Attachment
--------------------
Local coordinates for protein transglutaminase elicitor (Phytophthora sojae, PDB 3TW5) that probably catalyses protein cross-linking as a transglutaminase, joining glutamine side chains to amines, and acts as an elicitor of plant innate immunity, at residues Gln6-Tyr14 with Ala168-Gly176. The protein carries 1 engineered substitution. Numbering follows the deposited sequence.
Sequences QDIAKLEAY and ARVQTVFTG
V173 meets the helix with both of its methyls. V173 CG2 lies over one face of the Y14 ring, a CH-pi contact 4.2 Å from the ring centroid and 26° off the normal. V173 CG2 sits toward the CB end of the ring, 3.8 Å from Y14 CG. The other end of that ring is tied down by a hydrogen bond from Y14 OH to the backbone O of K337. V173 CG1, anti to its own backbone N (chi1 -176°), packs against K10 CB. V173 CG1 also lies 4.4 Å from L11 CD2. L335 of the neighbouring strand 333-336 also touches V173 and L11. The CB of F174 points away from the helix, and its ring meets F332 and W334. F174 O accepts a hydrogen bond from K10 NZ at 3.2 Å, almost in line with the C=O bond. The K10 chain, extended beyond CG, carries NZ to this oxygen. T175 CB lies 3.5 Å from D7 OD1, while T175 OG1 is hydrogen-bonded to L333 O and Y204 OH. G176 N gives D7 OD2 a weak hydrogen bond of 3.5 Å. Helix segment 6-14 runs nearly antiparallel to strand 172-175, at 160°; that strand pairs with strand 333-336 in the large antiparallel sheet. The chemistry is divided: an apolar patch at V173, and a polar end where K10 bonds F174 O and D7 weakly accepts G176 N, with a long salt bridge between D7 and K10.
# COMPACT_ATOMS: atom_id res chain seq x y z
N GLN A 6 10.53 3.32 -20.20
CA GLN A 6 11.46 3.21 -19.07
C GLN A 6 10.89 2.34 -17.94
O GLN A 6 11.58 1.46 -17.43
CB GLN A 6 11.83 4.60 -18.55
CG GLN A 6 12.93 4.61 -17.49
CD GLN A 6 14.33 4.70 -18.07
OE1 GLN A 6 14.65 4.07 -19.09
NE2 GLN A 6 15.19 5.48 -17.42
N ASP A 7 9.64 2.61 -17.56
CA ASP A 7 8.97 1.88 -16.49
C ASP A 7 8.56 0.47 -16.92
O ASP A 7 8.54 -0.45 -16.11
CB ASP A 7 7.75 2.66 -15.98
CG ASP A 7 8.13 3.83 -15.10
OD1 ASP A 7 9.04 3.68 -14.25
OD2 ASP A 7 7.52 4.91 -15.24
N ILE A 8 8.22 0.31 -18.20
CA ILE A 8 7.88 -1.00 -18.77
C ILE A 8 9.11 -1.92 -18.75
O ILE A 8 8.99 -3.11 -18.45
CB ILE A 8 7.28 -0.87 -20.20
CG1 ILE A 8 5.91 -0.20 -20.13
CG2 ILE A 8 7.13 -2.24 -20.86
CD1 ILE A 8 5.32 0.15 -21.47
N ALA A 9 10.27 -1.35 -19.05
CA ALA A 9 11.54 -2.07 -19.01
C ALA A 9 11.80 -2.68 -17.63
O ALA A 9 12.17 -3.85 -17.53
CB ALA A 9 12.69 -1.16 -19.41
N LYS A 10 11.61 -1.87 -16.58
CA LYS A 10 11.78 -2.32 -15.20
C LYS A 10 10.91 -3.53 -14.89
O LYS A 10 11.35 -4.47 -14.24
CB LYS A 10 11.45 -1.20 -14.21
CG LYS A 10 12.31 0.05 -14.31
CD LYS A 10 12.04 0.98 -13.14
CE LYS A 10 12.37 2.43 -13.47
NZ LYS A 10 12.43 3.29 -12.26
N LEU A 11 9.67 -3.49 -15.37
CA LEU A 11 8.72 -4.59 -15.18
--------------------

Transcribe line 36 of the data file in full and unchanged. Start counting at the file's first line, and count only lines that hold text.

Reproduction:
CA LYS A 10 11.78 -2.32 -15.20